Dan Pink speaks with Brett McKay about his new book, When: The Scientific Secrets of Perfect Timing (podcast) [H/T Abnormal Returns] (LINK)
Exponent Podcast: Episode 136 — It’s All 1s and 0s (LINK)
a16z Podcast: Revisiting the Gene (LINK)
Robert Sapolsky speaks to CBC Radio Quirks & Quarks (LINK)
Related book: Behave: The Biology of Humans at Our Best and WorstBrain Cells Share Information Using a Gene that Came From Viruses - by Ed Yong (LINK)
Animals Have Culture, Too - by Ed Yong (video) (LINK)
The mysterious cycles of ice ages - by Matt Ridley (LINK)
Some great thoughts on network effects from Anu Hariharan on Twitter:
- Often misunderstood - Network Effects is not the same as scale
- One simple way to test for that is ask this question - what is the “barrier to exit” for the user?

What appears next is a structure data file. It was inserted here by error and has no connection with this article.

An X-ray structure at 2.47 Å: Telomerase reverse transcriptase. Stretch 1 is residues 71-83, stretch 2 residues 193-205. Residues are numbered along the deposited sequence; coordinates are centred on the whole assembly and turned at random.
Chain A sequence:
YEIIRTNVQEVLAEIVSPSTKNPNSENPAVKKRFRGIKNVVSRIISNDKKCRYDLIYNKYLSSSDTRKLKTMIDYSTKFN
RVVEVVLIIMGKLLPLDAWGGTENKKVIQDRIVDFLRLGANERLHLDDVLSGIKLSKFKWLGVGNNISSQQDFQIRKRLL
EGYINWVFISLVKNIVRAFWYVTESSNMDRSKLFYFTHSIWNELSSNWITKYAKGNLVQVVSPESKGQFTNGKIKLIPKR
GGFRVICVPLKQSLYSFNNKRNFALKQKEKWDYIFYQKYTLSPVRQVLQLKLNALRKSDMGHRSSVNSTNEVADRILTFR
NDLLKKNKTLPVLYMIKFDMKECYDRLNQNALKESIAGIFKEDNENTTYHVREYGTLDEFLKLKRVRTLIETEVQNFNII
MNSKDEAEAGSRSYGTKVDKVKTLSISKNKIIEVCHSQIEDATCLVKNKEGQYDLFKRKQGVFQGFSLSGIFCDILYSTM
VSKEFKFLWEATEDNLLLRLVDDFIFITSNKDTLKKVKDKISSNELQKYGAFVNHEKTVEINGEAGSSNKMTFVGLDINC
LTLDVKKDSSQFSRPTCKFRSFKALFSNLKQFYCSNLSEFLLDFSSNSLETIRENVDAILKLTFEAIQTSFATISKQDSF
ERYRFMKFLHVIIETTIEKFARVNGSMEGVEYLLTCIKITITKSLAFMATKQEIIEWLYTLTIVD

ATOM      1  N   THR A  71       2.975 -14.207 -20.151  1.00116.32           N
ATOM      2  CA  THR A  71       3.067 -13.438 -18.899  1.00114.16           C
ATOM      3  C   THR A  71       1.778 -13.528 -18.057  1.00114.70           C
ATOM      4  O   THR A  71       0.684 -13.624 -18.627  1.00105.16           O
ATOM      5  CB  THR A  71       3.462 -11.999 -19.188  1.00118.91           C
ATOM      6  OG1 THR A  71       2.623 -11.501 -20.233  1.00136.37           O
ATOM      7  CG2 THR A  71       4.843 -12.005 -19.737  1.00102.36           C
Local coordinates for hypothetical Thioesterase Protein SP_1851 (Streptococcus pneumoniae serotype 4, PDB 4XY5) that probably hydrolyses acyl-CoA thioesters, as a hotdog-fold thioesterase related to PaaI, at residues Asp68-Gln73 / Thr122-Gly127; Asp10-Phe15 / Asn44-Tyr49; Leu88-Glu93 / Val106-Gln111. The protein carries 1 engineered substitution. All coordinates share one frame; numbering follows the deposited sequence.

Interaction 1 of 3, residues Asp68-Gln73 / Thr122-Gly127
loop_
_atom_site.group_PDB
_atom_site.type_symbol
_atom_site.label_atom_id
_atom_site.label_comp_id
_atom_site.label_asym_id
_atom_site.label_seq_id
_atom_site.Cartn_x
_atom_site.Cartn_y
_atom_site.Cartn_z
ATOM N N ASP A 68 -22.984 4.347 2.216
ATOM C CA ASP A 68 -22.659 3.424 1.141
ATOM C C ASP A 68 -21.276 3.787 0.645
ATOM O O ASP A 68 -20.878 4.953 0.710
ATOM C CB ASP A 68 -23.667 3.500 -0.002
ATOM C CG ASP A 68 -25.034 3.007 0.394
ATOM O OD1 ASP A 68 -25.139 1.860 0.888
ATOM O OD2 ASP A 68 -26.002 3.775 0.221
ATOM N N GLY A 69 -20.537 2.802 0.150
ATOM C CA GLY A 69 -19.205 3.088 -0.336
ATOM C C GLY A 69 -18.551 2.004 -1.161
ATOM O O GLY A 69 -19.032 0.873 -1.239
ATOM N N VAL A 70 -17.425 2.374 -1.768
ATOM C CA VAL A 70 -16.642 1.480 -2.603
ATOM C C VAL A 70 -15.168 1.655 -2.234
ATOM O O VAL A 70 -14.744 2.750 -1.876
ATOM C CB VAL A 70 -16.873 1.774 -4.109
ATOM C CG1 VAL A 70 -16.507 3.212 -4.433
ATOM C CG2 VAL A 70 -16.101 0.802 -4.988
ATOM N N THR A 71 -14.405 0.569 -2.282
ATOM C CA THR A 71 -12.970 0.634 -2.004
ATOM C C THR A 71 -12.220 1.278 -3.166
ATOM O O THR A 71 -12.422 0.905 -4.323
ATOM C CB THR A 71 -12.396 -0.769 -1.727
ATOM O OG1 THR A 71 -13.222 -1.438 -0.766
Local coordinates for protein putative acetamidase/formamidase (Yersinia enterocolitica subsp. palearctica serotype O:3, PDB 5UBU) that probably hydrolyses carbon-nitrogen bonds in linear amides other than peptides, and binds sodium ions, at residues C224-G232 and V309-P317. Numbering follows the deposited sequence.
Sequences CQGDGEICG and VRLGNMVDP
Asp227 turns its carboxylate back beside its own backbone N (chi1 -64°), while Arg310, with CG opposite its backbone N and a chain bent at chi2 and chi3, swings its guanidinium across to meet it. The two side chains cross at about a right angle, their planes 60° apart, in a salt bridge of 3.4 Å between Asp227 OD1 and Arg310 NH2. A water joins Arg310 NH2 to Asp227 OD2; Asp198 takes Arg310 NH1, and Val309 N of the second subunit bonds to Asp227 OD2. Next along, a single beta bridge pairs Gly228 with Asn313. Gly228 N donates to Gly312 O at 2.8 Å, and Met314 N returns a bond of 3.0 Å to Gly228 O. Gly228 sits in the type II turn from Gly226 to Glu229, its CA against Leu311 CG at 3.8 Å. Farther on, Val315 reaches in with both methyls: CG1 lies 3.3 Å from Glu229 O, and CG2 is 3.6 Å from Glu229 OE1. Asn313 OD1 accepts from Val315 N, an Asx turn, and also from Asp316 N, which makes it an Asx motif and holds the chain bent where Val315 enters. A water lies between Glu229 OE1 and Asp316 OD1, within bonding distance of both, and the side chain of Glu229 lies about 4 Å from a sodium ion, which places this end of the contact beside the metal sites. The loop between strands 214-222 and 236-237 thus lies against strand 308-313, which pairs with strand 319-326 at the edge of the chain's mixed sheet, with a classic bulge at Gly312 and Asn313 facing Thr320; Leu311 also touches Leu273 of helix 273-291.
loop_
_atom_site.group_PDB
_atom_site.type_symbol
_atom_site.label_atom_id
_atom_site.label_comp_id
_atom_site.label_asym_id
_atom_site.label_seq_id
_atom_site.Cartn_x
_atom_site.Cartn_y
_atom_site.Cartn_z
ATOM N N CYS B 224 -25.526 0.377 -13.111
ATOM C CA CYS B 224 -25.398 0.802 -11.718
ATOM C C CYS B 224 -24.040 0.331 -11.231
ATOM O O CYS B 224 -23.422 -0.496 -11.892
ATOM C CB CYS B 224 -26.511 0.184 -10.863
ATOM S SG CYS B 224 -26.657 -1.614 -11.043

- If the barrier to exit for the user is low, then there is no network effect. This implies it is easy for users to switch from your service
- Ride sharing services (Uber, Lyft) don’t have a network effect (in other words demand side economies of scale). Users often switch apps if it takes longer than 5 mins ETA or if there is surge pricing on one
- However ride sharing does have supply side economies of scale and therefore opportunity for select players to have monopolistic share in a market
- On the other hand apps like Facebook, LinkedIn have very strong network effect - because the barrier to exit for the user is really high!
- A user has invested time and effort in building a social graph on these platforms with connections, history of exchanges and in some cases even maintain them. It is not easy for customers/ users to switch easily and therefore the “barrier to exit” for the user is really high